Nadav Ben-Yehuda, 24, the mountain climber from Rehovot who in May performed a
daring rescue operation near the peak of Mount Everest, on Tuesday received the
president’s special citation for humanity. With little concern for his own
safety, Ben-Yehuda carried Turkish climber Aydin Irmak, 46, to a lower elevation
after finding him in a state of collapse.
The heroic deed cost Ben-Yehuda
his dream of being the youngest Israeli to conquer the world’s highest mountain,
but in his view it was dwarfed by the urgency of saving a life – of someone who
happened to be his friend, notwithstanding Turkey’s hostility to
Ben-Yehuda carried Irmak strapped to his back for eight hours
before they came across a group of climbers who helped them to reach safety. The
Israeli was only 300 meters from the top when he discovered Irmak, who had lost
Ben-Yehuda unhesitatingly bent down to wake him up,
knowing instinctively that otherwise Irmak would die.
Both men suffered
severe frostbite, and doctors are still trying to save two of Ben- Yehuda’s
fingers. He came to the ceremony wearing a glove on his right hand, which he
stretched out to shake that of President Shimon Peres. Sensitive to the pain he
might cause him, Peres took his left hand instead. He told the climber: “You
missed out on the geographic peak, but you reached the peak of humanity – where
you stand tall, strong and courageous.”
The presentation at the
President’s Residence was made during the awards ceremony of the President’s
Prize for Volunteerism, held in conjunction with the National Council for
Volunteering, which is celebrating its 40th anniversary.
chairwoman Esther Herlitz, 90, was present, as was current chairman Yoram Sagi
Zacks. Also present was Hebrew University president Menahem Ben-Sasson, who
chaired the selection panel and told the honorees they were examples others
Volunteerism did not start with the creation of the State,
said Peres, but long before, with the departure of the Turks.
population of the state-in-the-making had no experience, no money. The only
person who understood anything about finance, Peres continued, was Yitzhak Ben-
Zvi, who eventually became Israel’s second president – “but he dealt in ancient
Listing all the natural resources that Israel did not have, Peres
said that there was only one, most important resource, the human resource,
adding that the country is “a nation of volunteers.”
The 12 award
• Egyptian-born Dr. Ada Aharoni, for promoting peace
initiatives between Jews and Arabs. She has initiated many projects, among them
the Peace Train for Children and a storytelling festival about peace.
Save a Child’s Heart, the Israel-based international humanitarian project, whose
mission is to improve the quality of pediatric cardiac care for children from
developing countries with heart disease, and to create centers of competence
there. SACH has sent 60 medical teams abroad, and in Israel has operated on
3,000 children from 42 countries.
• Lt.-Col. Yuval Wagner, a former
combat pilot who became a paraplegic after his helicopter crashed. He fought to
remain in the air force, where he began working towards the absorption of the
disabled into mainstream society. In 1999, with the encouragement of
thenpresident Ezer Weizman, he founded Access Israel; Reuma Weizman, 87,
attended the ceremony.
• Shatal 121 Air Force Technical Intelligence
Services, whose crew, including top ranking officers, have been volunteering at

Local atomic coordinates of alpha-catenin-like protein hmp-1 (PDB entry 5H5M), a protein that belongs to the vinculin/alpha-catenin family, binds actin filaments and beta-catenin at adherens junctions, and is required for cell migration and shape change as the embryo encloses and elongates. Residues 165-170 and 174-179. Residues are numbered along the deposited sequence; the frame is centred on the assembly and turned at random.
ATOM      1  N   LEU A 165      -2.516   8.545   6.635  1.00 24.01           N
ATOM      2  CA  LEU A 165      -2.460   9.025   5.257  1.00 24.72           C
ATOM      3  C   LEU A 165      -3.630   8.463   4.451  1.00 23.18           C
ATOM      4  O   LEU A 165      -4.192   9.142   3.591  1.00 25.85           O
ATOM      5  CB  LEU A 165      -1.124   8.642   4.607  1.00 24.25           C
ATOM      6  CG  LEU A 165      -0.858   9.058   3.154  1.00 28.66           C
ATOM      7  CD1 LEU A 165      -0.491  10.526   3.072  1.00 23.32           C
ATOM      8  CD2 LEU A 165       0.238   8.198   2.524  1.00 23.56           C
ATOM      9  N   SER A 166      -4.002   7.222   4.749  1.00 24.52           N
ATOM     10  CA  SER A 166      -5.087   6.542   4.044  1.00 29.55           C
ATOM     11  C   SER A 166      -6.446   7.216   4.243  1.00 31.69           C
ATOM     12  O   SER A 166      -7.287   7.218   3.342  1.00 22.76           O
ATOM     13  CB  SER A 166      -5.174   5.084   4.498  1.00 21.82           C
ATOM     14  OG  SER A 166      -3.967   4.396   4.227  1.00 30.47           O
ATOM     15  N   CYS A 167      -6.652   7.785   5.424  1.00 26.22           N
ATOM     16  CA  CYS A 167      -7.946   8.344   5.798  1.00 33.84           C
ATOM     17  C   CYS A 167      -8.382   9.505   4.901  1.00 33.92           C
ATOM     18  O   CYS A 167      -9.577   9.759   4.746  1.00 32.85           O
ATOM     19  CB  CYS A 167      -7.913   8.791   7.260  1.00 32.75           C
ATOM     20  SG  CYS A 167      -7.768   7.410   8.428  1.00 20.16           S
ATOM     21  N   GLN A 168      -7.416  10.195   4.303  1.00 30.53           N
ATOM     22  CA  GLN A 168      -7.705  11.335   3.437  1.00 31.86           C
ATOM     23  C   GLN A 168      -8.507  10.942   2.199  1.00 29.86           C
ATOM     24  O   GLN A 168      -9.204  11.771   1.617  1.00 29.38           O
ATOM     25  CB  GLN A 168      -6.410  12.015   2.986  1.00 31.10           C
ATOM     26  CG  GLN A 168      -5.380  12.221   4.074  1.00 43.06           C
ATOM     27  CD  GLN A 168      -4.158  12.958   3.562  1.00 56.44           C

Schneider Children’s Medical Center in Petah Tiva for the past 11
• Noaf Zemiro, born in Kalanswa in 1972, who has struggled with
Amyotrophic lateral sclerosis all his life. After a difficult childhood and
years of frustration, living in a wheelchair, he decided to initiate activities
on behalf of the disabled including fun days and workshops.
• Marcel Lavi
Shacham, a native of Dimona, for her manifold activities in improving the
quality of life in the Negev, particularly in the areas of education and soldier
• Yeladim – Fair Chance for Children, which ensures the
well-being of over 10,000 children under the age of 18, who live in 90
residential group homes around the country.
• Sheikh Ali Sallah
Nasreldin, who worked for 47 years for Mekorot, the national water carrier, and
ceaselessly promoted coexistence between the company’s Jewish, Druse, Muslim and
Christian employees. He also lectured Western Galilee students on the country’s
water problems, uniting pupils of different ethnic backgrounds in finding
• Rachel Nafshi, for her work with battered wives and
children. A teacher who volunteered in various Haifa organizations, in 2002 she
founded an organization with the mission of reducing family violence, and works
to integrate mothers of these families into the workforce.
Beyahad, an organization of some 1,500 volunteers who help around 500 Ethiopian
academics gain the qualifications to integrate into all areas of the workforce
and improve the quality of their lives.
• Tapuach, a nonprofit
organization established in 2000 to reduce the social gap and create equal
opportunities for all, through promotion of scientific and technological studies
for populations in peripheral areas.
• Ben Havardi, 16 from Kiryat
Bialik, who has been a volunteer since age 9, helping other children and needy
His motto: “The love you receive is equivalent to the
love you give.”
There was much entertainment at the event, but what most
impacted the hundreds of attendees was a group of wheelchair dancers who perform
under the title Hagal b’Maagal – The Wave in the Circle. Because they cannot use
their legs, they wave their arms and torsos. The audience clapped
enthusiastically to the music and gave them a roaring cheer of approval before
they left the stage.
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